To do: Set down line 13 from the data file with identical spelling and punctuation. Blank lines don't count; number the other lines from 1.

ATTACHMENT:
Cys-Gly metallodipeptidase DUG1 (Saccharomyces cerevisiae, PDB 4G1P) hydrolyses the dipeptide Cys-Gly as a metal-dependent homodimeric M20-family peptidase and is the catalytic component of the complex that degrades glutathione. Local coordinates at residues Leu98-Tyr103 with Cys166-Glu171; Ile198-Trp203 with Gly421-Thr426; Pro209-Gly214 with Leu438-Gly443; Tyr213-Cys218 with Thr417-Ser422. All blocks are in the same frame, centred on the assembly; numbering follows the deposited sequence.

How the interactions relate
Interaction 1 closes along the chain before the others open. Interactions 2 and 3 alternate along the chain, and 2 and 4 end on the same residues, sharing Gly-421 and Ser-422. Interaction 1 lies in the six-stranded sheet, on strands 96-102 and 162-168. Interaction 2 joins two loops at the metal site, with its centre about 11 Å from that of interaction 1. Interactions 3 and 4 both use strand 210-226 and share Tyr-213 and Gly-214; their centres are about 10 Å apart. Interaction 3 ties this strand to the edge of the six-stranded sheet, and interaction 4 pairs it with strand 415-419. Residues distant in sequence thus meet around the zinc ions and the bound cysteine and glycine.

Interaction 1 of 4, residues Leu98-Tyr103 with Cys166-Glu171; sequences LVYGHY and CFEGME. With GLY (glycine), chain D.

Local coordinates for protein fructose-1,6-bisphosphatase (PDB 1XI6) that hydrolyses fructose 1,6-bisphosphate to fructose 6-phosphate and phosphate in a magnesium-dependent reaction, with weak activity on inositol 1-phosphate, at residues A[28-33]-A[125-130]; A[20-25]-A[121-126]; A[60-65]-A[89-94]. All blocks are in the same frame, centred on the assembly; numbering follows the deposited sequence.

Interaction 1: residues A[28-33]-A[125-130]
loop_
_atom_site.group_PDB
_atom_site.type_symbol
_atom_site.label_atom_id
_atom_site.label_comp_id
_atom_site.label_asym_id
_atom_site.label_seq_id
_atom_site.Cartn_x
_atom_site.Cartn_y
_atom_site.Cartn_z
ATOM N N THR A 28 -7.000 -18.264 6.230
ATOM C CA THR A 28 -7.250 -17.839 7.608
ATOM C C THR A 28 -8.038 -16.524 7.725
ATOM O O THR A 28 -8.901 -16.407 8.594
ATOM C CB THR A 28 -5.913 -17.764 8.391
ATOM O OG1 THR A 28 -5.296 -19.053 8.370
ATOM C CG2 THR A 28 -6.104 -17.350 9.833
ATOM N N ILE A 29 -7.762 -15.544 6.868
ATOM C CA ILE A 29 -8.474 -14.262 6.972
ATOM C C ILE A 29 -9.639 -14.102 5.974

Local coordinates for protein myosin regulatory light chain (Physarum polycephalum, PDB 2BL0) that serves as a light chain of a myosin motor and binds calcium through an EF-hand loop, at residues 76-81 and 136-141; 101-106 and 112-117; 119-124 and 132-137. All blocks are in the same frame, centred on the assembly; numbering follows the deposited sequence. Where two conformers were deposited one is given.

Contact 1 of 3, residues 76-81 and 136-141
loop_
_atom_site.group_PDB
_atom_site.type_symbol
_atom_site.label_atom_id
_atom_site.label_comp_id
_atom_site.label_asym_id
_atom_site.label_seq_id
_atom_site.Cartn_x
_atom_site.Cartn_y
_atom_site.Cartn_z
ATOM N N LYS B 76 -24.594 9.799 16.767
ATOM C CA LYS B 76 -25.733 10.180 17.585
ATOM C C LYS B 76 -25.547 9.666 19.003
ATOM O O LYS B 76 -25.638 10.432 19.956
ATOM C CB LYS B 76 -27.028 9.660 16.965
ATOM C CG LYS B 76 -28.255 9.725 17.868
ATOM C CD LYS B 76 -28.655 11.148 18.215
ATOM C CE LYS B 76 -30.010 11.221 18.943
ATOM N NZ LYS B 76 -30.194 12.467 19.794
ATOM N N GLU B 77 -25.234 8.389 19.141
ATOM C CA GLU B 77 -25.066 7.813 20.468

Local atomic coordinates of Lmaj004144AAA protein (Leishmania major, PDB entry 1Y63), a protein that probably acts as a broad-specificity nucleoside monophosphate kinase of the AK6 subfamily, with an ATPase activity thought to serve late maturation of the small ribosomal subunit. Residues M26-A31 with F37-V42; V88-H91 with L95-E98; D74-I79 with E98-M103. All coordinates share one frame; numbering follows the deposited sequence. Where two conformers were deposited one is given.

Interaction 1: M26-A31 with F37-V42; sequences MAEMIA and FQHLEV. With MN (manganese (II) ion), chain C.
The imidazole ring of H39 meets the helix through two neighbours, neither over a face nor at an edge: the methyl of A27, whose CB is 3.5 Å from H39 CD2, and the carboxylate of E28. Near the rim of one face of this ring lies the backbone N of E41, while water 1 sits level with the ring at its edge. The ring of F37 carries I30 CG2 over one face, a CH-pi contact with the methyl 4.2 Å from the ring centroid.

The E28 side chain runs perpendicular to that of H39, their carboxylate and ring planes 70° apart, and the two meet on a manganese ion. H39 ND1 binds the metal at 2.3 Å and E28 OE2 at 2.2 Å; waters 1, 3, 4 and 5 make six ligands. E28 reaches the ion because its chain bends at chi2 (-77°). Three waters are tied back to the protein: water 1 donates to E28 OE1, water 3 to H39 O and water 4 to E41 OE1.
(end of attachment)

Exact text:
_atom_site.label_seq_id